The epidermis is a complex tissue composed principally of differentiated keratinocytes that form a keratinized stratified squamous epithelium. The gap junction proteins, connexins (Cx), are differentially expressed throughout the stratified layers of the epidermis and their exquisite regulation appears to govern the delicate balance between cell proliferation and differentiation in normal skin homeostasis and in wound healing. In the last 10 years, germ line mutations in the genes encoding five connexin family members have been linked to various types of skin diseases that appear to offset the balance between keratinocyte differentiation and proliferation. Consequently, in order to determine how these connexin gene mutations manifest as skin disease, disease-linked mutants must be expressed in 3D organotypic epidermis reference models that attempt to mimic the human condition. Given the complexity of organotypic epidermis, confocal optical and biochemical dissection of connexin or disease-linked connexin mutants within the regenerated epidermal layer is required. The procedures necessary to assess the architectural characteristics of genetically modified organotypic epidermis and its state of differentiation will be described in this chapter.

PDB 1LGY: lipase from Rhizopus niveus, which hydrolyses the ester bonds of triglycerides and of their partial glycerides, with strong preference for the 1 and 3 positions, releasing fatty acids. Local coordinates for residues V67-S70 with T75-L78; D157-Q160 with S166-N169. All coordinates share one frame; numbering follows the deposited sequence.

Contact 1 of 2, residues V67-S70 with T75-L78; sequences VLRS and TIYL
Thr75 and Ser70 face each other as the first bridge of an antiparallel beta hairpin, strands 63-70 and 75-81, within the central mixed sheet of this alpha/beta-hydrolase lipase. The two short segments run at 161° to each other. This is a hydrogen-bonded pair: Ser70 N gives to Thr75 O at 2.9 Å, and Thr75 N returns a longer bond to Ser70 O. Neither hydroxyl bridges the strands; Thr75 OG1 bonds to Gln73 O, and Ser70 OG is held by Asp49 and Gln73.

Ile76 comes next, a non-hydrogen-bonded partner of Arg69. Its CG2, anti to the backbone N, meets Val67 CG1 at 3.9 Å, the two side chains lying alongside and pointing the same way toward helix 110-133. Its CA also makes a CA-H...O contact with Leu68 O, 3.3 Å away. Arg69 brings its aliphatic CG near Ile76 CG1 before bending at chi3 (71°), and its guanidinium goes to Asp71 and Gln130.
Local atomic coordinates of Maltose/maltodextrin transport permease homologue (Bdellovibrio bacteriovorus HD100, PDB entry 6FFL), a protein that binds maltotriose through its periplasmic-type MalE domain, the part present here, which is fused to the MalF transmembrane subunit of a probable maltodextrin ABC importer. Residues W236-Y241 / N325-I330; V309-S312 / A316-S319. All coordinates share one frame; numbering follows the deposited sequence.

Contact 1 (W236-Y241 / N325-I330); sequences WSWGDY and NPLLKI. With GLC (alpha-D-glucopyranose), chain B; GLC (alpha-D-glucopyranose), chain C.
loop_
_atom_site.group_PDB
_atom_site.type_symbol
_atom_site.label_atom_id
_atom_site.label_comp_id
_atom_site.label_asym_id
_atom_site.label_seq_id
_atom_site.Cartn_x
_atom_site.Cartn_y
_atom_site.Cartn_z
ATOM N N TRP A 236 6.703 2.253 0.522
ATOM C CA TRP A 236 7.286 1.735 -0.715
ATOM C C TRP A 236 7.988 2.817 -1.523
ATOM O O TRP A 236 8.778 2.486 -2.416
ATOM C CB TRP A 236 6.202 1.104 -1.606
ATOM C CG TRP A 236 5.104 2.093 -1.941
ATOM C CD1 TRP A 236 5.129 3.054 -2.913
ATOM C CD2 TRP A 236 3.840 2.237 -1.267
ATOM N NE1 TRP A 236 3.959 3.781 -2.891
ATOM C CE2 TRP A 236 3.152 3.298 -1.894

|Original language||English (US)|
|Number of pages||22|
|Journal||Methods in molecular biology (Clifton, N.J.)|
|State||Published - 2010|
ASJC Scopus subject areas
- Molecular Biology